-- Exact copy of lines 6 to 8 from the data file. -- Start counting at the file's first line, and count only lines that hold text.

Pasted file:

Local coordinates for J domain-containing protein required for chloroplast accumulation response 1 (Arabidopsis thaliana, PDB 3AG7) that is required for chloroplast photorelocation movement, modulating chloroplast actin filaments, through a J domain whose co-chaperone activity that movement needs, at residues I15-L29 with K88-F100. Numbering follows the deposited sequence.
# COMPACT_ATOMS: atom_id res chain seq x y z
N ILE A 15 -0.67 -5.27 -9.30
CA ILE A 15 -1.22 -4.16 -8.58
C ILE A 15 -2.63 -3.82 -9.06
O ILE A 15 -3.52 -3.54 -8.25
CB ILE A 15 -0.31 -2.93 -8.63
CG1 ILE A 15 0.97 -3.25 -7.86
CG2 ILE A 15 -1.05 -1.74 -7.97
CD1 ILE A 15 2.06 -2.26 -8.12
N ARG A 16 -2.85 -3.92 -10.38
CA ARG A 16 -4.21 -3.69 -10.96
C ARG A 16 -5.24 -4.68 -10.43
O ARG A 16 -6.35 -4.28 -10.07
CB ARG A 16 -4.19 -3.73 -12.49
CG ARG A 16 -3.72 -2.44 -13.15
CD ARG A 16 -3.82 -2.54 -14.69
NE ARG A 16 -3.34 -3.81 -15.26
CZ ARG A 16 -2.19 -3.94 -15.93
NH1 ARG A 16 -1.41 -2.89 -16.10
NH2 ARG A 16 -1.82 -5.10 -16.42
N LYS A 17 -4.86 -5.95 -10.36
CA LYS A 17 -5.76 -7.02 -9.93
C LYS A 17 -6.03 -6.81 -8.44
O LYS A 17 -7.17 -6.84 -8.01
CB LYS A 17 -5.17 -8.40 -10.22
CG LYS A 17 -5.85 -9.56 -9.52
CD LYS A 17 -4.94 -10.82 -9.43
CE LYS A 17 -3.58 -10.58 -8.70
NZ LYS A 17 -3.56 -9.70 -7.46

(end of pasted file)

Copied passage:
O ILE A 15 -3.52 -3.54 -8.25
CB ILE A 15 -0.31 -2.93 -8.63
CG1 ILE A 15 0.97 -3.25 -7.86